Bray’s Purple House welcomes new model of care for young cancer patients

Purple House, Bray.

Tom GalvinBray People

Bray’s community-based cancer support centre, Purple House, has welcomed the new HSE and National Cancer Control Programme Model of Care for Psycho-oncology for Children and Adolescents living with Cancer.

Over the past decade in Ireland, there has been an increasing recognition of the psychological impact of a cancer diagnosis not just on the patient, but on the entire family and the wider community. This is especially true when the diagnosis occurs in children, adolescents and young adults.

Psycho-Oncology services for all 0-15 year olds will now be delivered within the National Paediatric Psycho-Oncology (NPPO) service in CHI at Crumlin, while adolescents and young adults (AYA) Psycho-Oncology services (for 16-24 year olds) will be delivered within the recently developed AYA Cancer Service Network, which incorporates CHI at Crumlin, Cork University Hospital, Galway University Hospital, and St James’s Hospital.

The primary aim of the Model of Care is to provide a plan for the provision of psychosocial and psychological support services for children, adolescents and young adults (CAYA) with cancer over the lifetime of the current National Cancer Strategy (2017-2026).

Purple House Cancer Support has welcomed the new model of care, as it will give a framework to further develop the range of psychosocial and psychological support services for children, adolescents and young adults provided by the charity.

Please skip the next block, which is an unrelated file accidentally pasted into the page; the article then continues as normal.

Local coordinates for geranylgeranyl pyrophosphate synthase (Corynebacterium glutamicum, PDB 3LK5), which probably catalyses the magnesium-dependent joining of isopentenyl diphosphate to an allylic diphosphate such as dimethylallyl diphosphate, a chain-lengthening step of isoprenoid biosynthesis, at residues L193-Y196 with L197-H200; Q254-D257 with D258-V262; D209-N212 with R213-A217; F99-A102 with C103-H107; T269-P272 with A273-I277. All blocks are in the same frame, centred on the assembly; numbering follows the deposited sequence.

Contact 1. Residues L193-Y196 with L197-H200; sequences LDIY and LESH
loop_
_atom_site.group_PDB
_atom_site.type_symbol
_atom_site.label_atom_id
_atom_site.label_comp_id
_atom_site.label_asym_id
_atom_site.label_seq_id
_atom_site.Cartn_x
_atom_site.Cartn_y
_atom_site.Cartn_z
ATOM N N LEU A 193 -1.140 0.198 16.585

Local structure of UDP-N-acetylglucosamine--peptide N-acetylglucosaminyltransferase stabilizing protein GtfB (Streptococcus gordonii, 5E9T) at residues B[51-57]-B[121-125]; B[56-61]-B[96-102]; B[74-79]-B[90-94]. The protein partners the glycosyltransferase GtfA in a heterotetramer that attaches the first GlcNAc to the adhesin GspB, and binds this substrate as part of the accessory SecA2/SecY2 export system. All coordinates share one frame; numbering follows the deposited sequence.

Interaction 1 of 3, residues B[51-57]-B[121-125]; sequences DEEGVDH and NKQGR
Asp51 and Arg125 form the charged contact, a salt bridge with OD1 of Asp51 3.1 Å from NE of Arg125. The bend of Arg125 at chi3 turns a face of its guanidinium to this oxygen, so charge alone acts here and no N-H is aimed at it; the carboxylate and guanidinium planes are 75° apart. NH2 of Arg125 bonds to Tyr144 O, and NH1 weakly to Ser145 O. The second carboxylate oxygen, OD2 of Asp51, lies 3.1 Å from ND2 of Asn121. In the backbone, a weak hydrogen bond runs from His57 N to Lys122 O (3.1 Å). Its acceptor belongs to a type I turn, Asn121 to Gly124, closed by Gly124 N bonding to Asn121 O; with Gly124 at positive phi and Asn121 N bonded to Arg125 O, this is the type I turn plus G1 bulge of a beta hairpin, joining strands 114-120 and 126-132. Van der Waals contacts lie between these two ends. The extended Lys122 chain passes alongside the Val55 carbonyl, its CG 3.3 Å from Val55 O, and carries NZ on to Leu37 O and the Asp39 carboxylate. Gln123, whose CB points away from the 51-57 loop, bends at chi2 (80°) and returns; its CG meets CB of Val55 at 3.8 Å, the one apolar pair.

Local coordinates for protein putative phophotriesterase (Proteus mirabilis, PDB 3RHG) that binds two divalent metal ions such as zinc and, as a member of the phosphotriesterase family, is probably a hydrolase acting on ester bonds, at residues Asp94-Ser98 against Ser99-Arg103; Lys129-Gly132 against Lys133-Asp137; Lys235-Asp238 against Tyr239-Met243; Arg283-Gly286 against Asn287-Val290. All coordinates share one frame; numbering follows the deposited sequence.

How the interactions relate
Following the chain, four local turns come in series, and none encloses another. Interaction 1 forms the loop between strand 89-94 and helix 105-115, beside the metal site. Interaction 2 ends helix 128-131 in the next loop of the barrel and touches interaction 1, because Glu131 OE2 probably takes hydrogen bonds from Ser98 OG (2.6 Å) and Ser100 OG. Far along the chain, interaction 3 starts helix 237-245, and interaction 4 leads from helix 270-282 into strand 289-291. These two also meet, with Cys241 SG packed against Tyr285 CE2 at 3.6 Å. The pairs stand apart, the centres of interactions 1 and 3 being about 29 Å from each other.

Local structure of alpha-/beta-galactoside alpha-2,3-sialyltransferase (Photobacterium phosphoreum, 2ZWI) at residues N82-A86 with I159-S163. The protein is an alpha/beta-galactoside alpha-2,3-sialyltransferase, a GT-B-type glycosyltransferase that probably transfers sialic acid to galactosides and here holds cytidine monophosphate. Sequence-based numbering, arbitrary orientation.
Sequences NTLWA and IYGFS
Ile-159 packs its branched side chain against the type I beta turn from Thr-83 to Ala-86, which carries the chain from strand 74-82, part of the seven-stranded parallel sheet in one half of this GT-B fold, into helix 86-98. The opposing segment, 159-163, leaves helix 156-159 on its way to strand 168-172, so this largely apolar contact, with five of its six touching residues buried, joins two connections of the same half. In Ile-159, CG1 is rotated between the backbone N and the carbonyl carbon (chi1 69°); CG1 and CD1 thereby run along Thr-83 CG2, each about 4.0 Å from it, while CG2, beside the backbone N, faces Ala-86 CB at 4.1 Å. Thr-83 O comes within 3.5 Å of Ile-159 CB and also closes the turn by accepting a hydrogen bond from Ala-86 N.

Conor O'Leary, Director of Operations at Purple House said: “Each year in Ireland, around 200 children up to the age of 16, a further 69 adolescents between the ages of 16 and 19, and 111 young adults between the ages of 20 and 24 are diagnosed with cancer.

"Over the past 33 years of Purple House, we have seen and heard from hundreds of families the need for increased psychological support services. This was the main reason why Purple House was founded in 1990. At Purple House we have a dedicated CAYA Team of childcare practitioners, a psychologist, and a team of child & adolescent counsellors who work with over 1,700 families per year.

"We welcome the launch of a new model of care for this cohort of children and adolescents and we look forward to working with the HSE and NCCP to further expand our services in this area,” he said.